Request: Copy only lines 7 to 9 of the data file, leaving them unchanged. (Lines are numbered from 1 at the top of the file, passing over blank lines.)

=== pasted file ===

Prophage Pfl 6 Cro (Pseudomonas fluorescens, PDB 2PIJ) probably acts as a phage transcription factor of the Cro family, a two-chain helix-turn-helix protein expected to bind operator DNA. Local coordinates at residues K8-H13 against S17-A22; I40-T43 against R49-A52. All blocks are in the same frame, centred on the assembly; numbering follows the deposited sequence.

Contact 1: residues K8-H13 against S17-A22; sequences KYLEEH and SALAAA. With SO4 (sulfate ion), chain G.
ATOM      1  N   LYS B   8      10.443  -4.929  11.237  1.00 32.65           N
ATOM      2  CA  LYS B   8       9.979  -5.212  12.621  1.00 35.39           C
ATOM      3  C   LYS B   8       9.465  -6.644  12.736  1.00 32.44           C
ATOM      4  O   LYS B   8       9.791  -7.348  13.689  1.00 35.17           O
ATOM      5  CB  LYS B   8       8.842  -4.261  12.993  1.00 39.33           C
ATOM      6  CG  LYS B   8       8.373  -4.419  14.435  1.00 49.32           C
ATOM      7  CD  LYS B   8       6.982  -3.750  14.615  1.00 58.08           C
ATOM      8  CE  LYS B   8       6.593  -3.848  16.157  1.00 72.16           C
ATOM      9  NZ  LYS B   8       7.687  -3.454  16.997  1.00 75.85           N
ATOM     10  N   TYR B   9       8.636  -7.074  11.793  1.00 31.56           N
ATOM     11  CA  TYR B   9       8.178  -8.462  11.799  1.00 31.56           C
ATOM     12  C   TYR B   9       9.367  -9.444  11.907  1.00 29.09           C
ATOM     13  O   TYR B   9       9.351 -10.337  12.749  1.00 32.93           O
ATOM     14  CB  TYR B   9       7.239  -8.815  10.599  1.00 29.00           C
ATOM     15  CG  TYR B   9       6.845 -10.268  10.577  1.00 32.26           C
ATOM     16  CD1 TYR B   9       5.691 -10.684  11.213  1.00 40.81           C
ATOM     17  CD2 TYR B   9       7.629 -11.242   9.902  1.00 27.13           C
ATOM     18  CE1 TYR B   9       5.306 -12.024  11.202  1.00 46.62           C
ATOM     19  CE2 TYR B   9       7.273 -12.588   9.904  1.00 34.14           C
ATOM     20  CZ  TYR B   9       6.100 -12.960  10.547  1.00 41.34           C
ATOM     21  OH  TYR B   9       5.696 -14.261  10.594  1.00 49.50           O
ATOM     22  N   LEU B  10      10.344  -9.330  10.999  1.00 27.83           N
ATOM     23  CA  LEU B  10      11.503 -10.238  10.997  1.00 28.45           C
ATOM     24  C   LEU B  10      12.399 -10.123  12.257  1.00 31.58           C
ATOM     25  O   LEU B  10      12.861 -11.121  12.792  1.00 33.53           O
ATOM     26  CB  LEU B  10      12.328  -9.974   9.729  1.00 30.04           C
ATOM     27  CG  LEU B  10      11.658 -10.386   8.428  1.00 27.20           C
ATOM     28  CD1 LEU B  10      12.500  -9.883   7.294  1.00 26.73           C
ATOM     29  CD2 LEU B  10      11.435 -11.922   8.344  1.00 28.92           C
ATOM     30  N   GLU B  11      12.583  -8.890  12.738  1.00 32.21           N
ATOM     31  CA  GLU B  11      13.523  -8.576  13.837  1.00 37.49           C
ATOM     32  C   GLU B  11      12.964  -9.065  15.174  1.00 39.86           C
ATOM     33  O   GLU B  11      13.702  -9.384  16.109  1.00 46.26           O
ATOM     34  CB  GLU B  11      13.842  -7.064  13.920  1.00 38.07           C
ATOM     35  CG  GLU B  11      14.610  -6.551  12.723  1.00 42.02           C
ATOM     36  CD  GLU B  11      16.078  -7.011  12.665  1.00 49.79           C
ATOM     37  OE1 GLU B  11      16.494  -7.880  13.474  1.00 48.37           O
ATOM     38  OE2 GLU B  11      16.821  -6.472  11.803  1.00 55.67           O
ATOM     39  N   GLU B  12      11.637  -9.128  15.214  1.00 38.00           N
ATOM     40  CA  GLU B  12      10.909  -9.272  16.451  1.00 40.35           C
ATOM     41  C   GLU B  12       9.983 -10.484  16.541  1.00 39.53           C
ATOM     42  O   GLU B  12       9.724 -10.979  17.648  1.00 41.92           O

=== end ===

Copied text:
ATOM      5  CB  LYS B   8       8.842  -4.261  12.993  1.00 39.33           C
ATOM      6  CG  LYS B   8       8.373  -4.419  14.435  1.00 49.32           C
ATOM      7  CD  LYS B   8       6.982  -3.750  14.615  1.00 58.08           C